Front Cover
 Half Title
 Title Page
 Table of Contents
 List of Tables
 Half Title
 A brief account of the investigations...
 The technique of the first...
 The methods of treating the...
 Results and conclusions of the...
 The purpose and technique of the...
 Results and conclusions of the...
 Brief summary of the results of...
 Back Matter
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Group Title: Duke university research studies in education
Title: The Effect of varied amounts of phonetic training on primary reading
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Permanent Link: http://ufdc.ufl.edu/UF00098577/00001
 Material Information
Title: The Effect of varied amounts of phonetic training on primary reading
Series Title: Duke university research studies in education
Physical Description: 50 p. : ;
Language: English
Creator: Agnew, Donald Charles, 1906-
Publisher: Duke University Press
Place of Publication: Durham, North Carolina
Publication Date: 1939
Subject: Phonetics -- Study and teaching   ( lcsh )
Reading (Elementary)   ( lcsh )
Genre: non-fiction   ( marcgt )
Bibliography: Bibliography: p. 48-50.
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Bibliographic ID: UF00098577
Volume ID: VID00001
Source Institution: University of Florida
Holding Location: University of Florida
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Resource Identifier: oclc - 00182727


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Table of Contents
    Front Cover
        Front Cover 1
        Front Cover 2
    Half Title
        Page i
        Page ii
    Title Page
        Page iii
        Page iv
        Page v
        Page vi
    Table of Contents
        Page vii
    List of Tables
        Page viii
    Half Title
        Page 1
        Page 2
        Page 3
        Page 4
        Page 5
        Page 6
        Page 7
        Page 8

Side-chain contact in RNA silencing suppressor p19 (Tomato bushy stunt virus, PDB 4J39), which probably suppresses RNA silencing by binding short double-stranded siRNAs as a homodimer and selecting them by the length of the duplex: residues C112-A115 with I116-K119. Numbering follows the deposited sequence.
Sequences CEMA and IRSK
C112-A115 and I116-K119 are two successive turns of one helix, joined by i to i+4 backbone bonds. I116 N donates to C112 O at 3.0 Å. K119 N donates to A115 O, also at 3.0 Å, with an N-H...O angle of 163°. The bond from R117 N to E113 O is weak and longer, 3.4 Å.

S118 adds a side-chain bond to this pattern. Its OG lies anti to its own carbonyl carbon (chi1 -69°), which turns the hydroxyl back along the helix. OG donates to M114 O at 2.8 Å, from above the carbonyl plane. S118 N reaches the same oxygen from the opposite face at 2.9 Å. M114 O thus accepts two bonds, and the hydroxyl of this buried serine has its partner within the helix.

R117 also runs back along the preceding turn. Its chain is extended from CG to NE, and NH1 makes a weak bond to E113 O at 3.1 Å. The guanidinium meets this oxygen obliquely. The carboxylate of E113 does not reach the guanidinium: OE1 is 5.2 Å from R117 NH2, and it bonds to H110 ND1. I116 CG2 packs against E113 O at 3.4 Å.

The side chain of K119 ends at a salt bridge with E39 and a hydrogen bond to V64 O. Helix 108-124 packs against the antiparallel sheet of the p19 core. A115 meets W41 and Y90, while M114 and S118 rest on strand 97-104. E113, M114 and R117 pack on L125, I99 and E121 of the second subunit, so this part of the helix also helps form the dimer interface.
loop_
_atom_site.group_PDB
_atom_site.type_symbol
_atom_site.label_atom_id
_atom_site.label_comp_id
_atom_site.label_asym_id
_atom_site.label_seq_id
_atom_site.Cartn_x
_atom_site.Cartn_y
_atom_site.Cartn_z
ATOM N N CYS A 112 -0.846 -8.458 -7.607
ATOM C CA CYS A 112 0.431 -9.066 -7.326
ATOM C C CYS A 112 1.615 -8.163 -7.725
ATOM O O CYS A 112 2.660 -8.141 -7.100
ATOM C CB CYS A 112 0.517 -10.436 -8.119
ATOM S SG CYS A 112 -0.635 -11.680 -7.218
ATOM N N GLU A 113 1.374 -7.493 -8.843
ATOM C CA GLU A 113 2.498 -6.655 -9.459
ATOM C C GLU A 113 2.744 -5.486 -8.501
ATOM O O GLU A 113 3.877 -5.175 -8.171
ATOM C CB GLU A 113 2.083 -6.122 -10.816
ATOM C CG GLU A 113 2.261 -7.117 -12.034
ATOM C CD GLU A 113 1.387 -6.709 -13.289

A brief account of the investigations to be reported
        Page 9
        Page 10
        Page 11
        Page 12
        Page 13
        Page 14
    The technique of the first investigation
        Page 15
        Page 16
        Page 17
        Page 18
        Page 19
        Page 20
    The methods of treating the results
        Page 21
        Page 22
        Page 23
        Page 24
        Page 25
        Page 26
    Results and conclusions of the Raleigh investigation
        Page 27
        Page 28
        Page 29
        Page 30
        Page 31
        Page 32
        Page 33
        Page 34
    The purpose and technique of the Durham investigation
        Page 35
        Page 36
        Page 37
        Page 38
        Page 39
    Results and conclusions of the Durham investigation
        Page 40
        Page 41
        Page 42
        Page 43
    Brief summary of the results of the investigations, and certain educational implications
        Page 44
        Page 45
        Page 46
        Page 47
        Page 48
        Page 49
        Page 50
    Back Matter
        Page 51
        Page 52
    Back Cover
        Page 53
        Page 54
Full Text







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Durham, N. C.
* 7O..










Coker College, Hart ville, South Carolina

Durham, N. C.

0 977

m 7




For one reason or another, research has not yielded an unequiv-
ocal answer to the place of phonetic training in the teaching of pri-
mary reading. Sometimes experiments have covered but a short
period of time; sometimes programs of measurement by means of
which the effects of instruction have been assessed have been unfor-
tunately limited and have neglected important outcomes in reading;
and sometimes evaluations have been based upon immediate results
only, with little consideration of deferred results of possible value.
Meanwhile, in the absence of consistent and competent research find-
ings the educational theorist and the practical teacher have perforce
continued to follow their own experience, their insights, and their
Dr. Agnew has wisely not attempted a final answer to the ques-
tions he has investigated. He has not sought, on the basis of his
research data, to say whether phonetic training should be emphasized
or minimized in primary reading, for he has recognized that a de-
cision in this matter rests only in part upon data such as he reports,
and rests much more upon one's conception of the purposes and
aims of reading as a whole. What Dr. Agnew has done is to collect
important new data on the effects of large and of small amounts of
phonetic training. In so doing, he has employed a measurement pro-
gram far more comprehensive than has usually characterized studies
of phonetic instruction, and he has included practically all aspects of
reading ability as this ability has been analyzed by others.
The research herein reported should be of interest not alone to
the teacher and the administrator for its practical results and its im-
plications; it should be of interest as well to the student of educa-